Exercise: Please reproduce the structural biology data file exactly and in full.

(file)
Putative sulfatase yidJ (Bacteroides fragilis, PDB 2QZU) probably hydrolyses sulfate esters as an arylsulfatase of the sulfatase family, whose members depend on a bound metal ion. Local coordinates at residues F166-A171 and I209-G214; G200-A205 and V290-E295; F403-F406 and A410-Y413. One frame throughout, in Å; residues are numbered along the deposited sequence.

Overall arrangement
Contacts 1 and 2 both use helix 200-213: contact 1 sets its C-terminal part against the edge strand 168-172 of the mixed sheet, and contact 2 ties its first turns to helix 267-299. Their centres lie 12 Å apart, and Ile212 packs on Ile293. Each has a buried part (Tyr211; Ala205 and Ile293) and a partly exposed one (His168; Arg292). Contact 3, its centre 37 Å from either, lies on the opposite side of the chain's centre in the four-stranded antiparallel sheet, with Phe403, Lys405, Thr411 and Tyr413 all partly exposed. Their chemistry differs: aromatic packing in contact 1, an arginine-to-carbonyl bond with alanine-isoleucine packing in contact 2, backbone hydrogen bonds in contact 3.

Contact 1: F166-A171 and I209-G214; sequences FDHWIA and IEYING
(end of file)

Putative sulfatase yidJ (Bacteroides fragilis, PDB 2QZU) probably hydrolyses sulfate esters as an arylsulfatase of the sulfatase family, whose members depend on a bound metal ion. Local coordinates at residues F166-A171 and I209-G214; G200-A205 and V290-E295; F403-F406 and A410-Y413. One frame throughout, in Å; residues are numbered along the deposited sequence.

Overall arrangement
Contacts 1 and 2 both use helix 200-213: contact 1 sets its C-terminal part against the edge strand 168-172 of the mixed sheet, and contact 2 ties its first turns to helix 267-299. Their centres lie 12 Å apart, and Ile212 packs on Ile293. Each has a buried part (Tyr211; Ala205 and Ile293) and a partly exposed one (His168; Arg292). Contact 3, its centre 37 Å from either, lies on the opposite side of the chain's centre in the four-stranded antiparallel sheet, with Phe403, Lys405, Thr411 and Tyr413 all partly exposed. Their chemistry differs: aromatic packing in contact 1, an arginine-to-carbonyl bond with alanine-isoleucine packing in contact 2, backbone hydrogen bonds in contact 3.

Contact 1: F166-A171 and I209-G214; sequences FDHWIA and IEYING